As a result of government bailouts and stimulus spending in response to the
global financial crisis, gross government debts around the world have risen to
unprecedented heights by 2010 and are expected to continue on an upward trend
for the foreseeable future as recovery remains anemic in many regions in the
world. Ironically, the list of countries with high sovereign debt is topped by
Japan, notwithstanding Japan's huge foreign
currency reserve and its large export sector and persistent trade surplus.
Japan has been in permanent recession since the 1985 Plaza Accord pushed the
exchange value of the yen up against the dollar without any significant effect
on US-Japan trade imbalance in Japan's favor. Despite continuing trade
surpluses, Japan's gross government debt rose from 170% of GDP in 2007 to
nearly 200% in 2010 as the Japanese government revved up spending to stimulate
in vain the structurally impaired export economy.
A similar fate will fall on all economies that depend excessively on export for
growth as the traditional import markets in the advanced economies such as the
United States and the European Union are themselves trapped in anemic growth by
excessive debt for decades to come.
Yet the world, led by the US, has continued to waste money on military spending
in the middle of a ruinous financial crisis. In 2008, global military spending
totaled US$1.5 trillion. The US alone spent $607 billion on defense (41% of
world total) while many of its citizens were defenseless against losing their
homes through mortgage foreclosure due to falling income.
Stimulus packages dwarfed by military spending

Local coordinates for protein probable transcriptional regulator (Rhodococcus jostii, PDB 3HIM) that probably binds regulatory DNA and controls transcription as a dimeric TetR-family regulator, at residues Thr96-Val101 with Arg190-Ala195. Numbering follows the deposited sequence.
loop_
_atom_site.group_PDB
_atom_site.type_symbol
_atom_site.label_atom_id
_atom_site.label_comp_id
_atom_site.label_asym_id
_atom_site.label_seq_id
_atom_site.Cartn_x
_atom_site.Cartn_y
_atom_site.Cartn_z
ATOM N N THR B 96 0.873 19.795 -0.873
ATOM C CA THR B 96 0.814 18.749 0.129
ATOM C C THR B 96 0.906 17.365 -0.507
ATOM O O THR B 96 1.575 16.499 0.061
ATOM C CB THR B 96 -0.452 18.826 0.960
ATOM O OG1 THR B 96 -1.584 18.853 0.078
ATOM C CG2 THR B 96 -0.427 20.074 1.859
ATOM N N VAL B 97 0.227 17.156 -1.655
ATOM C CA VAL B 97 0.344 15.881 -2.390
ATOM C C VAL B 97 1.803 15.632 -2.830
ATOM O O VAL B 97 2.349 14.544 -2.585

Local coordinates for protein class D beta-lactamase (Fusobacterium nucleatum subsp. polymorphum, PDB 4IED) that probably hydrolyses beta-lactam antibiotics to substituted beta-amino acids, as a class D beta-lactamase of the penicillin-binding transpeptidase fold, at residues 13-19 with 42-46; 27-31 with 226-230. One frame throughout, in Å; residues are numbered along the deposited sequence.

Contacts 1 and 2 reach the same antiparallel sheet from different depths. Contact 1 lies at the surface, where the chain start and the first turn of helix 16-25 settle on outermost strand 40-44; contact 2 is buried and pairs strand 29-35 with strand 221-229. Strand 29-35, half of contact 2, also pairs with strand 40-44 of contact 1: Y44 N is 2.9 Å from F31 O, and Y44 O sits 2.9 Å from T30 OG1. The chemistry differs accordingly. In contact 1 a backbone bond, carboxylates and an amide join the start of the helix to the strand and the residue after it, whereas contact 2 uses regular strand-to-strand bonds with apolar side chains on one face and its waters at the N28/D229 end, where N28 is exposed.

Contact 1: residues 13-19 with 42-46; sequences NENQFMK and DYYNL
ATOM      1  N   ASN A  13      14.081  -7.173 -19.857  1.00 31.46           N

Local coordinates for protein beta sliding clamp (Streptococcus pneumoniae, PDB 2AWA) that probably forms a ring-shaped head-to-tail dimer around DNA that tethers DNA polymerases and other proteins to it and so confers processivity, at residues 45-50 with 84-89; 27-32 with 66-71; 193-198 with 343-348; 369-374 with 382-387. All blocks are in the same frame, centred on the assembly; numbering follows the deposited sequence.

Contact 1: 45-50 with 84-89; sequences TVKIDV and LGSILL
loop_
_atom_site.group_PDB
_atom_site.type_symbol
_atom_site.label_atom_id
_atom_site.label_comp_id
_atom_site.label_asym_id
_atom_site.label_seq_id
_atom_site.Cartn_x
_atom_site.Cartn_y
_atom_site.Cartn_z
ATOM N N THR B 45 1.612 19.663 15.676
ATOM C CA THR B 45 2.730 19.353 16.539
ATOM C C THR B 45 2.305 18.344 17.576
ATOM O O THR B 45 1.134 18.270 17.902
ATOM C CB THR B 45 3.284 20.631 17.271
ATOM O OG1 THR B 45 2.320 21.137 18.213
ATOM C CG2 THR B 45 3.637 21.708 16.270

In 2008, congress approved a stimulus package of $819 billion that included
regressive tax cuts, with spending to begin in 2009 and to end in 2019. Taking
away tax cuts, the spending amounts to $637 billion, with peak spending at
$263.4 billion in 2010 - less than half of US military spending in 2008.
Meanwhile, special appropriations have been used to fund most of the costs of
war and occupation in Iraq and Afghanistan so far. Much of the costs for these
conflicts have not been funded through regular appropriations bills but through
emergency supplemental appropriations bills. As such, most of these expenses
were not included in the budget deficit calculation prior to the financial year
ending in September 30, 2010.
From 2001 through February 2009, the Congressional Research Service estimates
that congress approved $864 billion in war-related funding for the Departments
of Defense, State and Veterans Affairs. This total is allocated as $657 billion
for Iraq, $173 billion for Afghanistan, $28 billion for enhanced military base
security, and $5.5 billion that cannot be categorized. Aside from normal
military spending, about $900 billion of US taxpayers' funds have been spent,
or approved for spending, through September 2010 for the Iraq War alone.
Growth needs to come from development, not trade
Not withstanding the fact that in 2010, despite the global financial crisis,
the EU and the US still remain the world's two largest economies by gross
domestic product (GDP) the EU at $16.5 trillion, the US at $14.8 trillion,